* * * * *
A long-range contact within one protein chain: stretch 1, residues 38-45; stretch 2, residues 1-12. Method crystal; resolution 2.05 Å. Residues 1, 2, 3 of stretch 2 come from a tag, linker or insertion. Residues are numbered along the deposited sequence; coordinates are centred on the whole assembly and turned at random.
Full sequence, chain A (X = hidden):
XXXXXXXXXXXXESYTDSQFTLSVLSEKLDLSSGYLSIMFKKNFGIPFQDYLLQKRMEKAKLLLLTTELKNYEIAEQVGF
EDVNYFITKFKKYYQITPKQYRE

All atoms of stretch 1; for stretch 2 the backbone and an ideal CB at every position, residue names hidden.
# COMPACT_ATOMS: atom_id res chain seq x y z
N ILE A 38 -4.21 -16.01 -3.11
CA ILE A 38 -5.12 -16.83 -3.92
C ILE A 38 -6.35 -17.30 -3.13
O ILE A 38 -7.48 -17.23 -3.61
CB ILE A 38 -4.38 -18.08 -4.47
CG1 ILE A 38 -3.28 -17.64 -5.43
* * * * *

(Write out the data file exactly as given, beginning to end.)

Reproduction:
A long-range contact within one protein chain: stretch 1, residues 38-45; stretch 2, residues 1-12. Method crystal; resolution 2.05 Å. Residues 1, 2, 3 of stretch 2 come from a tag, linker or insertion. Residues are numbered along the deposited sequence; coordinates are centred on the whole assembly and turned at random.
Full sequence, chain A (X = hidden):
XXXXXXXXXXXXESYTDSQFTLSVLSEKLDLSSGYLSIMFKKNFGIPFQDYLLQKRMEKAKLLLLTTELKNYEIAEQVGF
EDVNYFITKFKKYYQITPKQYRE

All atoms of stretch 1; for stretch 2 the backbone and an ideal CB at every position, residue names hidden.
# COMPACT_ATOMS: atom_id res chain seq x y z
N ILE A 38 -4.21 -16.01 -3.11
CA ILE A 38 -5.12 -16.83 -3.92
C ILE A 38 -6.35 -17.30 -3.13
O ILE A 38 -7.48 -17.23 -3.61
CB ILE A 38 -4.38 -18.08 -4.47
CG1 ILE A 38 -3.28 -17.64 -5.43